Welcome to Tesla Motors Club
Discuss Tesla's Model S, Model 3, Model X, Model Y, Cybertruck, Roadster and More.
Register

2020 Shipping Movements

Terranca

Member
Aug 30, 2020
33
35
Netherlands
In the mean time we in the Netherlands are getting emails from Tesla that most, if not all, Model 3 deliveries will take place in December. With Toscana already arriving end of November, we're wondering why. So, we have a theory that I'd like to test with you @Mr Miserable :)

There's is something a bit weird with Tannhauser's schedule; when you check out the schedule she's on now, she will go to Bremerhave after Zeebrugge, but when you search for "Zeebrugge" to "Amsterdam" voyages on the Wallenius Wilhelmsen website, you will get the result for Tannhauser:

Screenshot_20201111_120805.jpg Screenshot_20201111_120745.jpg

Do you think it's likely Tannhauser will take all Dutch Model 3's (including the ones offloaded by Toscana) on board and take them to the Koopman Terminal?
 
  • Informative
Reactions: OttoR

Mr Miserable

Supporting Member
Supporting Member
Jul 8, 2019
5,454
10,375
UK
RCC ANTWERP arrived off Zeebrugge last night but couldn’t dock.
In order to get to the car handling part of Zeebrugge docks ships have to go through a set of locks - the Pierre Vandamme locks
These have a record of being troublesome and since 2018 have been undergoing an extensive renovation and repair programme that will not complete until summer 2023. Work was being carried out on the locks since Monday and my guess is that they severely overran since no car carriers were moving through them and other car carriers were being delayed too.
Anyway she managed to dock about an hour ago.

She is due into Southampton on Friday morning - I fully expect this to slip right and I will post an updated ETA as soon as I learn about it.

TRITON ACE is now in the Atlantic about 180nm NE of Puerto Rico and making 16kts.
The weather looks OK for the moment but that is likely to change as she heads further north.
She will arrive in Zeebrugge on 20 Nov and Southampton on 22 Nov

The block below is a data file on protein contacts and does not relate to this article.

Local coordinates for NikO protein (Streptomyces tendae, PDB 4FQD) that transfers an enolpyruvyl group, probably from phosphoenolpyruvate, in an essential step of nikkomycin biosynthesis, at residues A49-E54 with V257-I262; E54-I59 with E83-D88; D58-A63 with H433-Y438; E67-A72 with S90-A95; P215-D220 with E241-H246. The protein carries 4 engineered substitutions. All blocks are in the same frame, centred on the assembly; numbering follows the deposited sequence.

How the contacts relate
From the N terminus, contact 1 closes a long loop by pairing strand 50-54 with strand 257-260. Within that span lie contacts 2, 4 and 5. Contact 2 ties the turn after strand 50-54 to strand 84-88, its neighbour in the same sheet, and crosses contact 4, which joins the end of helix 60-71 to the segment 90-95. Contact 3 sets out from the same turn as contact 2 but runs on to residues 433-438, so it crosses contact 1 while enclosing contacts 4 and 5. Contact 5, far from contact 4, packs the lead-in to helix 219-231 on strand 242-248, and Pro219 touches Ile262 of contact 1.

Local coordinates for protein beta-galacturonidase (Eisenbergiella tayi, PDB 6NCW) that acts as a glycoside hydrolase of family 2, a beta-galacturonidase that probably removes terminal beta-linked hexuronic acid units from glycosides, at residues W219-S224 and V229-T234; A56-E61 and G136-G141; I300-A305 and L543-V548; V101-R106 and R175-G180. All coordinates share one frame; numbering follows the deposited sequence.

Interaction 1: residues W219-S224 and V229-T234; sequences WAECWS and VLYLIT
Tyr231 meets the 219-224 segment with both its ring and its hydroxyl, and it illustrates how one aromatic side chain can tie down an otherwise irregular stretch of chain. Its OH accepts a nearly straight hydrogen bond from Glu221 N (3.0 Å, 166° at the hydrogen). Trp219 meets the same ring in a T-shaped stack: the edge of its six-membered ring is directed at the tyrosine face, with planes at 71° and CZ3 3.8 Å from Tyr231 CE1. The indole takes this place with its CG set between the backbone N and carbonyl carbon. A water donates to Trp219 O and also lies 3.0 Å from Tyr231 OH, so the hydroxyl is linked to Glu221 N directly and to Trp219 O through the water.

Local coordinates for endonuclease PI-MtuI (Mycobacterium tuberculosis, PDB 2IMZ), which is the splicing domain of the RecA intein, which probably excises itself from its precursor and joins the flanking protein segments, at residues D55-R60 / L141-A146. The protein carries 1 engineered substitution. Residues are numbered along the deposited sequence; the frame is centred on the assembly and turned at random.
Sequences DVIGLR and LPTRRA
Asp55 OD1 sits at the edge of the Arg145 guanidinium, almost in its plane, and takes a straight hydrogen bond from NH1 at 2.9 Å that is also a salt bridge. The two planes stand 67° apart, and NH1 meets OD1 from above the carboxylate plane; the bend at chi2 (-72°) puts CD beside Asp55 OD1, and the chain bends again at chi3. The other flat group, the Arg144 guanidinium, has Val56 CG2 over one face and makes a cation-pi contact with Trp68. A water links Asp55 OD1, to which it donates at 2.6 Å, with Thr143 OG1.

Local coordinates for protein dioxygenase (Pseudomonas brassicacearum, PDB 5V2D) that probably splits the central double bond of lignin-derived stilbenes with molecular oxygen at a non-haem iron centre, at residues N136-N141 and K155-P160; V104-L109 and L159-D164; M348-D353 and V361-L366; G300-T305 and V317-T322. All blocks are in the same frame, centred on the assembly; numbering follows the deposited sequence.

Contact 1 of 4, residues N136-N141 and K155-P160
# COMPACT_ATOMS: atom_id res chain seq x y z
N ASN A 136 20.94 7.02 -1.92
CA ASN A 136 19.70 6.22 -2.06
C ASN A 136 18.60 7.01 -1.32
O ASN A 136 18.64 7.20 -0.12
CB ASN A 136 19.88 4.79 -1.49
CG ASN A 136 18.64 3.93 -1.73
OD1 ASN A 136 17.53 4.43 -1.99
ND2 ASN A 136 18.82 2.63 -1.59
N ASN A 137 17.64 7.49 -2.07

Triton Ace Atlantic Progress.png


GRAND AURORA has about 480 nm to run to the Panama Canal.
At midday Z she was at N9.1 W85.6 and was maintaining 17kts.
She will arrive at the entrance to the canal a couple of hours later than scheduled.
It will be interesting to see whether she has timed it right so that she can transit the canal tomorrow too.
I have her pencilled in for Zeebrugge on 24 Nov and Southampton on 26/27 Nov.

The free GRAND AURORA competition will close when she enters the canal- Click HERE to enter!

Grand Aurora Pac Prog.png


TOSCANA No update to her position has been received but I estimate she should be entering the Gulf of Aden about now.
The weather in her area continues to look fine.
She will arrive in Zeebrugge on 27 Nov

Toscana to Suez.png


TANNHAUSER continues southwards through the South China Sea and is making 16 kts.
At midday she was about 350 nm NE of Singapore at N6.0 E108.0
There are no further weather concerns.
She will arrive at Suez on 25 Nov and Zeebrugge of 6 Dec.

Tannhauser to Suez.png


GLOVIS CRYSTAL is currently loading at Pier 80. I don’t expect her to depart to Zeebrugge until late Friday night at the earliest. She has updated her AIS with her destination as Balboa but no ETA yet.

RCC AMSTERDAM The plan is for her to anchor up in the SF Bay this evening (she is currently unloading at Benicia) until early Saturday morning. Destination unknown at moment however I suspect it will be to Asia.

There is still time for another shipment to Europe......
 

Mr Miserable

Supporting Member
Supporting Member
Jul 8, 2019
5,454
10,375
UK
@Mr Miserable Thank you for the update!

Out of curiosity, what sort of fuel load do these ships contain, ie, do they need to refuel at any point or have enough for the ~8000nm?

These ships traditionally use the cheapest fuel available - heavy fuel oil. This is a residue from a crude oil distillation process. It's dirty and dangerously polluting particularly with regard to sulphur.
It's interesting to see when air quality is measured how poor the air quality is at places that are close to the English Channel.
That fresh sea air ain't so fresh.
New regulations came in to force in 2020 in an effort to significantly reduce reduce sulphur emissions from ships.
Sulphur 2020 – cutting sulphur oxide emissions
So some ships can still use heavy fuel oil as long as they have a scrubber fitted to the exhaust system otherwise the ships will have been converted to run on a low sulphur fuel oil or marine gas oil as it is now called.